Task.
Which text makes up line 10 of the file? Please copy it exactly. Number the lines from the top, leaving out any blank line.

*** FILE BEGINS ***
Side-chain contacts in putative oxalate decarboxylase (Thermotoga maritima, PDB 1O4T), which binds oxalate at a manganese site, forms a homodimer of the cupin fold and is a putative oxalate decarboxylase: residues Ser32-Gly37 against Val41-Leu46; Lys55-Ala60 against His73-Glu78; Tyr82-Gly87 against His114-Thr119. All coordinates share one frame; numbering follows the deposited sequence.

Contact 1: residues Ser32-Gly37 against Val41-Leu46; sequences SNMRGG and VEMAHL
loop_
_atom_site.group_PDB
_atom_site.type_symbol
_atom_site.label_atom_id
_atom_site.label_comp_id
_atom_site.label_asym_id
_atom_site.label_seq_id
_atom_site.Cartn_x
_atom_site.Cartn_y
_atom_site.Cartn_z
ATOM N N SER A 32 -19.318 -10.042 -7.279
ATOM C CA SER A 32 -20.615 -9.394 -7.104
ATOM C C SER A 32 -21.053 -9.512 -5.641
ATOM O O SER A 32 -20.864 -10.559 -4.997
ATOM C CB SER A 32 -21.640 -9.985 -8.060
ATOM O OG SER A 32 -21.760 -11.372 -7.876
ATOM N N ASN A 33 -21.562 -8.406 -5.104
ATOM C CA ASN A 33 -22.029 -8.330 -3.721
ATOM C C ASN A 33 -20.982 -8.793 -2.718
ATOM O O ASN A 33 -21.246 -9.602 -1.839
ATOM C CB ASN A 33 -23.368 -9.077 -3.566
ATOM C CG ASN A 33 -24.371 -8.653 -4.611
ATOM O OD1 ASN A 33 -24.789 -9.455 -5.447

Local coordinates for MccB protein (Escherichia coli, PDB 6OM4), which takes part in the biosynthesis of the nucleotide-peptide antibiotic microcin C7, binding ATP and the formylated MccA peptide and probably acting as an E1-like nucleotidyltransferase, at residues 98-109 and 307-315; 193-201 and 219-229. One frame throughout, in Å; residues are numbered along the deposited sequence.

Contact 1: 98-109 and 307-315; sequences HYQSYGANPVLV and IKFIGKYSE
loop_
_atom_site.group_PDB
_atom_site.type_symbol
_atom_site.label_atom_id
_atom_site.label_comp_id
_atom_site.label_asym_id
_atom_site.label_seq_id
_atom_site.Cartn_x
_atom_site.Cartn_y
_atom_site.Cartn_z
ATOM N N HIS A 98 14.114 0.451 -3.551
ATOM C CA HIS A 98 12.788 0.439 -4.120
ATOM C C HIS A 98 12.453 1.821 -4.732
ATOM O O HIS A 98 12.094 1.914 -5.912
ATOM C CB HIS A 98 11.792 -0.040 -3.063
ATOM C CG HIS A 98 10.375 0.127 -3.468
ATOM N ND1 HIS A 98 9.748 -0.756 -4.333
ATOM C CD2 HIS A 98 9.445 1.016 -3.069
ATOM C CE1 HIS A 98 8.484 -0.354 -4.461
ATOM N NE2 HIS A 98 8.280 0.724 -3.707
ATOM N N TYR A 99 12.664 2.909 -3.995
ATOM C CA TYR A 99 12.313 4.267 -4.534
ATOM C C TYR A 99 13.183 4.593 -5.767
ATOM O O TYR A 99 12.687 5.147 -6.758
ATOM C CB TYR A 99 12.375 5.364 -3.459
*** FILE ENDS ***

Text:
_atom_site.Cartn_x